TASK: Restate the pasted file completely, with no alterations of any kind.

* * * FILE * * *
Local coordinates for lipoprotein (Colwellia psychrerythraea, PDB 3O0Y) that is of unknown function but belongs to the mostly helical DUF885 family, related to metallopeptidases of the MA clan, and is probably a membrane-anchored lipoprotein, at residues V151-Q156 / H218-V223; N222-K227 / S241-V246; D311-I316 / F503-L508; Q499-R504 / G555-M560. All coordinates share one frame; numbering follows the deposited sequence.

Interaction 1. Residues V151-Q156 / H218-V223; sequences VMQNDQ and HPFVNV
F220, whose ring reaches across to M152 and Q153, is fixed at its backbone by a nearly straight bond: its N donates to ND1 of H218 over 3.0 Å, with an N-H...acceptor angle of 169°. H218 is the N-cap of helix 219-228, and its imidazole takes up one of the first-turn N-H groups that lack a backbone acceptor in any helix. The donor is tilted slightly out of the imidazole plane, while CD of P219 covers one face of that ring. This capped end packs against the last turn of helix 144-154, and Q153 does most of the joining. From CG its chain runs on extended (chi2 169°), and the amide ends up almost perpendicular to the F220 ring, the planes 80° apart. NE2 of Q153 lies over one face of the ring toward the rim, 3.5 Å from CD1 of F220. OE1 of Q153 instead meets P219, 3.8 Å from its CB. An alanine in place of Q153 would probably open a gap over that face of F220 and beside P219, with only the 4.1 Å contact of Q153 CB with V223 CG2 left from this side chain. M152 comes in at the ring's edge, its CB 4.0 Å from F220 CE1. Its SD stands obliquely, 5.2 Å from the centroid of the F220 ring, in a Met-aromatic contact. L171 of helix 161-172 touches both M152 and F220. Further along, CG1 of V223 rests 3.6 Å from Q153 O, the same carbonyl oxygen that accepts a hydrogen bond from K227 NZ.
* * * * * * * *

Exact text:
Local coordinates for lipoprotein (Colwellia psychrerythraea, PDB 3O0Y) that is of unknown function but belongs to the mostly helical DUF885 family, related to metallopeptidases of the MA clan, and is probably a membrane-anchored lipoprotein, at residues V151-Q156 / H218-V223; N222-K227 / S241-V246; D311-I316 / F503-L508; Q499-R504 / G555-M560. All coordinates share one frame; numbering follows the deposited sequence.

Interaction 1. Residues V151-Q156 / H218-V223; sequences VMQNDQ and HPFVNV
F220, whose ring reaches across to M152 and Q153, is fixed at its backbone by a nearly straight bond: its N donates to ND1 of H218 over 3.0 Å, with an N-H...acceptor angle of 169°. H218 is the N-cap of helix 219-228, and its imidazole takes up one of the first-turn N-H groups that lack a backbone acceptor in any helix. The donor is tilted slightly out of the imidazole plane, while CD of P219 covers one face of that ring. This capped end packs against the last turn of helix 144-154, and Q153 does most of the joining. From CG its chain runs on extended (chi2 169°), and the amide ends up almost perpendicular to the F220 ring, the planes 80° apart. NE2 of Q153 lies over one face of the ring toward the rim, 3.5 Å from CD1 of F220. OE1 of Q153 instead meets P219, 3.8 Å from its CB. An alanine in place of Q153 would probably open a gap over that face of F220 and beside P219, with only the 4.1 Å contact of Q153 CB with V223 CG2 left from this side chain. M152 comes in at the ring's edge, its CB 4.0 Å from F220 CE1. Its SD stands obliquely, 5.2 Å from the centroid of the F220 ring, in a Met-aromatic contact. L171 of helix 161-172 touches both M152 and F220. Further along, CG1 of V223 rests 3.6 Å from Q153 O, the same carbonyl oxygen that accepts a hydrogen bond from K227 NZ.